Dr. J on Running

6 Rocket City Marathon, Huntsville, AL

Saturday 11 December 2010

Here I sat alone at Huntsville International Airport. First to check in and first to go through security, I had the entire terminal to myself. I ordered a small cappuccino, a banana and a ham-egg-cheese croissant. I settled down to document my sixth Marathon.

The pre-race pasta dinner brought a statistical surprise. I found myself eating at the same table as two other New Yorkers – David from Saratoga Springs and Peter from Brooklyn. Everyone at my table qualified for Marathon Maniacs, setting out to run every Marathon on the planet.

Staying at the race hotel provided distinct advantages. After dumping the awful Starbucks cappuccino in the sink, I made hotel room coffee, ate a cinnamon raisin bagel with a banana, and watched the movie “At First Sight”. At 7:45am, when the organizers called the runners to the start line, I rolled out of bed, and walked the few feet to the start.

The weather forecast of cold, wind and snow did not materialize. It was sunny and 45 degrees at 8am. I wore a baby-blue New Balance long sleeve technical shirt, my favorite black shorts with a Powerbar in each pocket, mismatched blue and black dress socks in honor of Marla, my old faithful yellow New Balance 903, a red Nike headband, and a pair of white athletic socks to keep my hands warm. My Timex Ironman Global Trainer acted finicky at first, but found the satellites in time for the gun.

The decision to join the 4:30 pace group become obvious when I met the pacer. Jane, a 30-year old bubbly young woman, attracted a dozen hopefuls and pulled me along. I paid for my reckless abandon to “See Jane Run” three hours later. Jane crossed eventually the Finish line in 4:30:01. I did not.

We sang the national anthem, and took off at the sound of a gun. The wide staging area allowed us to cross the start line 50 seconds after the gun, much faster than Scranton and Manchester. I fooled around with 5+5 breathing the first half mile, then settled into 4+4 for the next 18 miles. I drank water and Powerade at every aid station, but skipped my minute walk every two miles to hang onto Jane.

The official race booklet mentioned 68 turns and 212 street intersections. The frequent turning allowed running the tangents and evened out the stress on my ITBs. My fortune ran out at Mile 9. The next five miles followed the right lane of a highway straight into the wind. I hopped onto the grass and sidewalk whenever possible, and twisted my ankle into a deep grassy hole. The ominous hill from Mile 14 to Mile 16 with a total elevation gain of 88 feet passed unnoticed. I must have been distracted. For all practical purposes, this was a flat course.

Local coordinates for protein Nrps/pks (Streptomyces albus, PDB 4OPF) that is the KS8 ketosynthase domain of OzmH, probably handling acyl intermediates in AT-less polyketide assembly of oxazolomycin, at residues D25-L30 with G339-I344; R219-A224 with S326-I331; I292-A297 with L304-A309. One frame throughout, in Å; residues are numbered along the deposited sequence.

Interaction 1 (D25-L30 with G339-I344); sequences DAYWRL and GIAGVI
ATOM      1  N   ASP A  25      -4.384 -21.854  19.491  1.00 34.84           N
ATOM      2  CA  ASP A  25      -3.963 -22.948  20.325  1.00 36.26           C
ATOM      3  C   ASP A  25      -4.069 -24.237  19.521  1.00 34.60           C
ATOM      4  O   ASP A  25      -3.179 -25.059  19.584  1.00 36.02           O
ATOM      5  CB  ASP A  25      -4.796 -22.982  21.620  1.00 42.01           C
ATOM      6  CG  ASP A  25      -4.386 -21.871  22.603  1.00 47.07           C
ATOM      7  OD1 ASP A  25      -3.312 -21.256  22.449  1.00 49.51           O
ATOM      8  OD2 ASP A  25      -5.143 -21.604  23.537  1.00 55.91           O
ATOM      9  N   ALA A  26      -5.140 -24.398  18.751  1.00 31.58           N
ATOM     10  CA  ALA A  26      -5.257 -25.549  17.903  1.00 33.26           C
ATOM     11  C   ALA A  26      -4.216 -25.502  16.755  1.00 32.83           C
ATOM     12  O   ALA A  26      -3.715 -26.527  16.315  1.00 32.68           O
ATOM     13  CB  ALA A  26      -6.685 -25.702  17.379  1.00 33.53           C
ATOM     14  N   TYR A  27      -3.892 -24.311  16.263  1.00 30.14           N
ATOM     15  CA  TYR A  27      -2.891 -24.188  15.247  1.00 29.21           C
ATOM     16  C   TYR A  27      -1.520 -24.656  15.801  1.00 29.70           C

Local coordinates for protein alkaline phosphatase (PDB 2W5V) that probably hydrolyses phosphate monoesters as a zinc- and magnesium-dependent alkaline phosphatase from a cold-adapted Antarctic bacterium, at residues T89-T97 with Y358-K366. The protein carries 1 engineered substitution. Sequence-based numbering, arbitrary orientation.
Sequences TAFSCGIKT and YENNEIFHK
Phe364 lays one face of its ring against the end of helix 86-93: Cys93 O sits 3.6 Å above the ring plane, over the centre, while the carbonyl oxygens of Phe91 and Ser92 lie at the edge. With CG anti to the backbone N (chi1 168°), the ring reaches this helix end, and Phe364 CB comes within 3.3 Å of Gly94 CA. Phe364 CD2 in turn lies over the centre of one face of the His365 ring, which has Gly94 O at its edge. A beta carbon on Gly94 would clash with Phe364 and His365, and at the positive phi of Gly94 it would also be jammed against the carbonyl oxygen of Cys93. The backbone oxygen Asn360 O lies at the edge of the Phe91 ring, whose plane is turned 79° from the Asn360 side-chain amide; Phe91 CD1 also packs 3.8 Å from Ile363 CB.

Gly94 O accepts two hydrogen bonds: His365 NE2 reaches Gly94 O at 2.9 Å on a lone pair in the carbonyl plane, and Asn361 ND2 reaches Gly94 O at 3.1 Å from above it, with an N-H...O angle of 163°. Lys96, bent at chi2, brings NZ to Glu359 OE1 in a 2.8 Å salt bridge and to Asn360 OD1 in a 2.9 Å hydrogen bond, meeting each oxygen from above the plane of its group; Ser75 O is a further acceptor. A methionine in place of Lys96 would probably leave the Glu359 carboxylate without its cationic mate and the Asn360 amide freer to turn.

Many spectators carried boards with Biblical verses. Philipians 4:13 won in numbers "I can do all things through Christ who strengthens me." Less seriously, a shirt sported the question "Your pace or mine?"

I reached Mile 18 in 3:13, slower than Steamtown’s 3:11 but faster than Mancheter’s 3:18. Jane must have been half-a-mile ahead at this point, and any illusion of 4:30 had dissipated. Yet, I felt good. I maintained 4+4 breathing, and I felt confident that I could walk the rest of the way in two hours if necessary. In retrospect, Mile 18 proved my fastest mile of the entire Marathon. Afterwards, I started walking a minute every few minutes to loosen cramps in my upper calves. My right knee became painful and stiff. My lower abdomen started cramping. My left butt tightened. Left toe number 4 started hurting.

I shuffled until Mile 22 alternating walking with running, yet I maintained a decent overall pace. The next three miles told a different story. I covered Miles 23 through 25 in 13, 14 and 15 minutes respectively. Yeah, yeah, I walked Mile 25, then I mustered the will to resume shuffling. I ran the final 1.2 mile at 11-minute pace, and crossed the Finish in 4:50:18 gun time, 4:49:29 chip time, my fastest Marathon since 1997. Completing three Marathons in 90 days qualified me as a Marathon Maniac.

An ice cream sandwich dipped in vegetable gumbo tasted good after the run, but it took a hearty sirloin steak with home fries to hit the spot. I soaked my sore body into the bathtub, and took a two-hour nap. I hung around the lobby with fellow warriors, then hit the sheets for an early flight home.

The words of Ray Charles haunt me. The road leads back to you, oh Georgia. Just an old sweet song keeps Georgia on my mind.

Dr Kamal Jabbour completed six Marathons in his quest to run a Marathon in each of the 50 United States. Dr. J's RUNNING Column appears in Cyberspace whenever endorphines call.

© 2010 Dr Kamal Jabbour